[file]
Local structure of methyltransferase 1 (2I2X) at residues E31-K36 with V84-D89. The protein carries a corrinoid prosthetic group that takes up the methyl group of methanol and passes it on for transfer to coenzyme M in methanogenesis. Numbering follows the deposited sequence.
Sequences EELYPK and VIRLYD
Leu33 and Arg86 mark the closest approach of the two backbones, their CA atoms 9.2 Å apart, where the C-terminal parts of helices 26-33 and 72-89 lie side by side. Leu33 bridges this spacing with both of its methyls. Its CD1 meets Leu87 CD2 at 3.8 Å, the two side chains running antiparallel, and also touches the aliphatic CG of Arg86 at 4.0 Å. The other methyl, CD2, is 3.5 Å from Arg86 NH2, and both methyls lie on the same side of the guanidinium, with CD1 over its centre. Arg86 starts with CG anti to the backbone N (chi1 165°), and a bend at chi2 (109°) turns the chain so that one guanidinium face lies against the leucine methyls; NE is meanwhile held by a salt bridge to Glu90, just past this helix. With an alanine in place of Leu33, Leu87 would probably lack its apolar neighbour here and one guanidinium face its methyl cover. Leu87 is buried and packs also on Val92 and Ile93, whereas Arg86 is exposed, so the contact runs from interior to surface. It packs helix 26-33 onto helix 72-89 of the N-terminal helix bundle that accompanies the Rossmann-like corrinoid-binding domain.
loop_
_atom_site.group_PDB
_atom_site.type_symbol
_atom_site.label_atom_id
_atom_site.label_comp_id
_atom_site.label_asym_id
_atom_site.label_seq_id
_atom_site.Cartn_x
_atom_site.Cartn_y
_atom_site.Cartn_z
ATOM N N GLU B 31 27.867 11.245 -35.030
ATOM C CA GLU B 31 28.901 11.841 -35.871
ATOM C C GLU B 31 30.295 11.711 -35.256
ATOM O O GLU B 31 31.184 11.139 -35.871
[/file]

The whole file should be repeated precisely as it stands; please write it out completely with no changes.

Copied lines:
Local structure of methyltransferase 1 (2I2X) at residues E31-K36 with V84-D89. The protein carries a corrinoid prosthetic group that takes up the methyl group of methanol and passes it on for transfer to coenzyme M in methanogenesis. Numbering follows the deposited sequence.
Sequences EELYPK and VIRLYD
Leu33 and Arg86 mark the closest approach of the two backbones, their CA atoms 9.2 Å apart, where the C-terminal parts of helices 26-33 and 72-89 lie side by side. Leu33 bridges this spacing with both of its methyls. Its CD1 meets Leu87 CD2 at 3.8 Å, the two side chains running antiparallel, and also touches the aliphatic CG of Arg86 at 4.0 Å. The other methyl, CD2, is 3.5 Å from Arg86 NH2, and both methyls lie on the same side of the guanidinium, with CD1 over its centre. Arg86 starts with CG anti to the backbone N (chi1 165°), and a bend at chi2 (109°) turns the chain so that one guanidinium face lies against the leucine methyls; NE is meanwhile held by a salt bridge to Glu90, just past this helix. With an alanine in place of Leu33, Leu87 would probably lack its apolar neighbour here and one guanidinium face its methyl cover. Leu87 is buried and packs also on Val92 and Ile93, whereas Arg86 is exposed, so the contact runs from interior to surface. It packs helix 26-33 onto helix 72-89 of the N-terminal helix bundle that accompanies the Rossmann-like corrinoid-binding domain.
loop_
_atom_site.group_PDB
_atom_site.type_symbol
_atom_site.label_atom_id
_atom_site.label_comp_id
_atom_site.label_asym_id
_atom_site.label_seq_id
_atom_site.Cartn_x
_atom_site.Cartn_y
_atom_site.Cartn_z
ATOM N N GLU B 31 27.867 11.245 -35.030
ATOM C CA GLU B 31 28.901 11.841 -35.871
ATOM C C GLU B 31 30.295 11.711 -35.256
ATOM O O GLU B 31 31.184 11.139 -35.871